Greenwash bullshit from Highways England

Highways England who are doing their utmost to push through the Lower Thames Crossing have announced a target of planting up to one million trees in a bid (a futile one in our opinion) to offset the environmental damage that will be caused by this scheme: ‘Greenwash’ blast at National Highways over Thames Crossing trees claim 29.6.22. Does this greenwash bullshit jog any memories? Well, yes because Highways England announced something similar last year: New forest plans for Lower Thames Crossing 2.6.21.

This is what Laura Blake, Chair of the Thames Crossing Action Group had to say about the latest incarnation of this proposal:

You cannot talk about caring for the natural environment whilst proposing such a hugely destructive and harmful road project. Much of the land where they are proposing to plant these trees is agricultural land that they want to take for compensation for the harmful nitrogen pollution the project would cause. This is not mitigation, when you minimise the impacts, this is compensation, when you acknowledge the damage that has been done, because they can’t find a way to minimise or stop the pollution. It also increases the thousands of acres of farmland that would be lost if the LTC goes ahead, at a time of major food security concerns.

A huge chunk of this proposed compensation land is at Hole Farm, near Great Warley, which National Highways have already publicly stated is part of their national plans to ‘improve’ biodiversity along their major routes, in this instance the M25. Since they have stated these plans are going ahead regardless of whether the LTC gets permission, they should not be counted as part of the LTC project, It is creative accounting and yet more greenwash nonsense.”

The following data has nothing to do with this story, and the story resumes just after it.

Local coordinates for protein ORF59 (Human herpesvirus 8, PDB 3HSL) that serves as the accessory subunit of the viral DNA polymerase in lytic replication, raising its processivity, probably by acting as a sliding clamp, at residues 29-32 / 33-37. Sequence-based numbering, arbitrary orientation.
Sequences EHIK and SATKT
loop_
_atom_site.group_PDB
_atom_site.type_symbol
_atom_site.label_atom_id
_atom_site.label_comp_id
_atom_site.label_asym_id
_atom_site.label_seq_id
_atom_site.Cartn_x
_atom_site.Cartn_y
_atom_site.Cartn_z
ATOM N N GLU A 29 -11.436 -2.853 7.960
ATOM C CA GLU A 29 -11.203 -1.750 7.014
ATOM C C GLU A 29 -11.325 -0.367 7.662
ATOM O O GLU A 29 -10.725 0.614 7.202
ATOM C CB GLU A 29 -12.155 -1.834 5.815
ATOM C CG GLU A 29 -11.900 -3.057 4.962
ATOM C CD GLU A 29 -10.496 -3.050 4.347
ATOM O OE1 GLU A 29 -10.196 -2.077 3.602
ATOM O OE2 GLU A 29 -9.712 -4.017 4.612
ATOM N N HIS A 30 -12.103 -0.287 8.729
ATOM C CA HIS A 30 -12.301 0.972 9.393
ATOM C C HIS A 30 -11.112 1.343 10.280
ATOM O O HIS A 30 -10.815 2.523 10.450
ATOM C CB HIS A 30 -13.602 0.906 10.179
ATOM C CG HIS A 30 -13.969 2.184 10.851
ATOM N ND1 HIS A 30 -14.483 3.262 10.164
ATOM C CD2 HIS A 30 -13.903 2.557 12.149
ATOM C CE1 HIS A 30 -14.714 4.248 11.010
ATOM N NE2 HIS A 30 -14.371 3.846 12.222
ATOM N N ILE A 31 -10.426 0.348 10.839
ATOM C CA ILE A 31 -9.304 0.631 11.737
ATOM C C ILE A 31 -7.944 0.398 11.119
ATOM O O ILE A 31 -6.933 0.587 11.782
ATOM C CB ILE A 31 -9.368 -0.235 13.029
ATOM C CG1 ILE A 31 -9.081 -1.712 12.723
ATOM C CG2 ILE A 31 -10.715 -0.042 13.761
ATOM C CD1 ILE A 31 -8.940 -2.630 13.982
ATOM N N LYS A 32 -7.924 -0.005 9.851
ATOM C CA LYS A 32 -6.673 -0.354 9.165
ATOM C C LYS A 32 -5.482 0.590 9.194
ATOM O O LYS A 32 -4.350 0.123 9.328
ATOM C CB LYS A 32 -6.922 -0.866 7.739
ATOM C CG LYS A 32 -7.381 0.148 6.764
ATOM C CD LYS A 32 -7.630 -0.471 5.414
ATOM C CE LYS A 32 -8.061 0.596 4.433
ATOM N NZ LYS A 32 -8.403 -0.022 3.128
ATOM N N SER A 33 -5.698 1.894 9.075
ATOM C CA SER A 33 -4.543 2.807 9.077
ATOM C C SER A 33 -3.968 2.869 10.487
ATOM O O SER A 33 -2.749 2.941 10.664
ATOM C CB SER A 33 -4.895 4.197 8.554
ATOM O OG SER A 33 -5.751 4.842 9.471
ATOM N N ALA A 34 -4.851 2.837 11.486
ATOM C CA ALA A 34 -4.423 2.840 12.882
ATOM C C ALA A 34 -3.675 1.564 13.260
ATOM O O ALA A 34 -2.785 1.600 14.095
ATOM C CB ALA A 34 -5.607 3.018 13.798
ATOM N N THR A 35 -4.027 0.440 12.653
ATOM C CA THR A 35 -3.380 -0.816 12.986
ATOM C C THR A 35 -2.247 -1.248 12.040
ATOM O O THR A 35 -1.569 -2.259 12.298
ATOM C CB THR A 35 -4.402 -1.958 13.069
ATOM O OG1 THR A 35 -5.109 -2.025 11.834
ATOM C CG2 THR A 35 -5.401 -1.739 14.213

The site of this planting near Great Warley is NOT in Thurrock but is up in the neighbouring local authority of Brentwood. Don’t get us wrong, we welcome tree planting anywhere that’s sustainable and where it can add to biodiversity and improve the aesthetics of a location. We’re pleased for the people of Brentwood who will be getting even more woodland to enjoy on top of the many acres they already have. It should be noted that much of the area to the south and west of Brentwood already has a pretty decent amount of tree cover, particularly when compared to Thurrock.

Apart from the bits of Westley Heights and One Tree Hill that are in the far east of Thurrock, and Belhus Park towards the west, the rest of the borough is pretty low on trees. The ravages of Dutch Elm disease plus decades of sand and gravel extraction then subsequent landfill have all played their part in denuding Thurrock of any decent amount of tree cover. A situation that’s going to be exacerbated by the Lower Thames Crossing being smashed through Thurrock against the wishes of many of the residents.

A road crossing that will mean more noise, more pollution and will adversely impact the lives of many residents in Thurrock. Assuming that the project does go ahead, then at the very least, a significant amount of tree planting and associated landscaping along the route to reduce the noise, offset the pollution from the traffic and generally improve the aesthetics the area wouldn’t go amiss. What do we get instead? Grandstanding greenwashing from Highways England but sod all that will offset the environmental impact of the Lower Thames Crossing in Thurrock.

Because the proposed woodland is part of Highways England’s commitment to increase biodiversity (stop sniggering at the back!) along England’s Strategic Road Network by 2050, regardless of whether the Lower Thames Crossing goes ahead or not, it will be planted. So, Great Warley will get the benefit of this new woodland regardless of what happens with the crossing – we’re pleased for them:) However, should Highways England finally get permission to smash the approach to the crossing through Thurrock, then at the very least, they owe us a decent amount of tree planting and landscaping along the route to reduce the environmental degradation that will come from the Lower Thames Crossing…

If they can’t even guarantee that, then they’re welcome to stick their proposed crossing where the sun doesn’t shine!

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